Bad news: Traffic fatalities, cost of living, upward mobility, body mass index, obesity, physical activity, life expectancy, high blood pressure, diabetes.
As urbanists, we know that our innate desire to feel connected is nothing trivial.
There are two primary fronts in the healthy communities movement — safety and obesity. A stronger emphasis on safety is more likely to succeed with citizens and public officials.
Some commentators have trotted out the old argument that plenty of city-dwellers, especially in poor areas, are fat, so sprawl doesn't matter to obesity. The data suggests otherwise.
Claims related to community design and health should be modest. Yet with health care consuming more than 17 percent of the US economy, even a modest improvement can make a significant impact.
A new study provides more confirmation that violent and accidental deaths of all kinds are more common in suburban and rural areas. The primary cause: Automobile accidents.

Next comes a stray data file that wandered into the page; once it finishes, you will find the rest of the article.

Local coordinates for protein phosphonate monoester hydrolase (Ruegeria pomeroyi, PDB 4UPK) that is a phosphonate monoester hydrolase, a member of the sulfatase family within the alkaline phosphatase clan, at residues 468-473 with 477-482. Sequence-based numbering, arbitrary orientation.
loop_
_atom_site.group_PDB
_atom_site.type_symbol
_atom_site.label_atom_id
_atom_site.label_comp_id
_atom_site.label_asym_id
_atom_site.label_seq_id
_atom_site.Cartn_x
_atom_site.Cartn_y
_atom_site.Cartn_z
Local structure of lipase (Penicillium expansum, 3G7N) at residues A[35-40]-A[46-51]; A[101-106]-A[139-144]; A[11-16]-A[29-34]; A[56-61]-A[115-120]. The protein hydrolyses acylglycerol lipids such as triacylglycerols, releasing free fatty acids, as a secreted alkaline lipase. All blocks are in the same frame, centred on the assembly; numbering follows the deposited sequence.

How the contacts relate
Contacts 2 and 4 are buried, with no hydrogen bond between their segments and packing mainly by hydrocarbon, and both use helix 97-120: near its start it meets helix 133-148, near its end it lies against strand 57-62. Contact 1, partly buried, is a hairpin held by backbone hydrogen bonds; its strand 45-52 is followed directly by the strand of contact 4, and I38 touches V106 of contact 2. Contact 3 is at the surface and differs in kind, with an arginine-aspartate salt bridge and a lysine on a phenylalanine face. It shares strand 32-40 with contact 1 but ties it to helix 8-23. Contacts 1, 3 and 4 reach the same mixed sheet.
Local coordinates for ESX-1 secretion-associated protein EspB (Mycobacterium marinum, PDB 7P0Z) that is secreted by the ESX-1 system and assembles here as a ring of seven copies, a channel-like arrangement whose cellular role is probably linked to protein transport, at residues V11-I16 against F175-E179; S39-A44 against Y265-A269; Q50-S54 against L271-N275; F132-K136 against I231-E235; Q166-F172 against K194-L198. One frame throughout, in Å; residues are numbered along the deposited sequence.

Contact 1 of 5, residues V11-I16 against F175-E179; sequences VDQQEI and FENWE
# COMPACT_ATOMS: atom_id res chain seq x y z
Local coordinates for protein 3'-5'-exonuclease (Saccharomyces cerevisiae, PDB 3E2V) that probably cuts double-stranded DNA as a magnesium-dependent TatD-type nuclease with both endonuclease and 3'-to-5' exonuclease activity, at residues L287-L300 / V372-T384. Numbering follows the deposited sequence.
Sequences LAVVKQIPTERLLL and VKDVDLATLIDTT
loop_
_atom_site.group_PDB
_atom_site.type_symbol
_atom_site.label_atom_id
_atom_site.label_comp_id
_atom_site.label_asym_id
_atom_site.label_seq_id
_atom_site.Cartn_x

More than 100 organizations, ranging from the National PTA to the American Lung Association to AARP to NAACP to Nike, heard the US surgeon general announce a "call to action on walking."
Thanks to your responses, a new collaborative Google map, called Aging in Connected Places, which intends to track especially great places to age, is born.
Health is determined by planning, architecture, transportation, housing, energy, and other disciplines at least as much as it is by medical care.
Accessibility for seniors includes walkable proximity to daily needs and transit. Still, with my own parents in mind, I’ve been looking at places that have been taking supportive aging to the next step.
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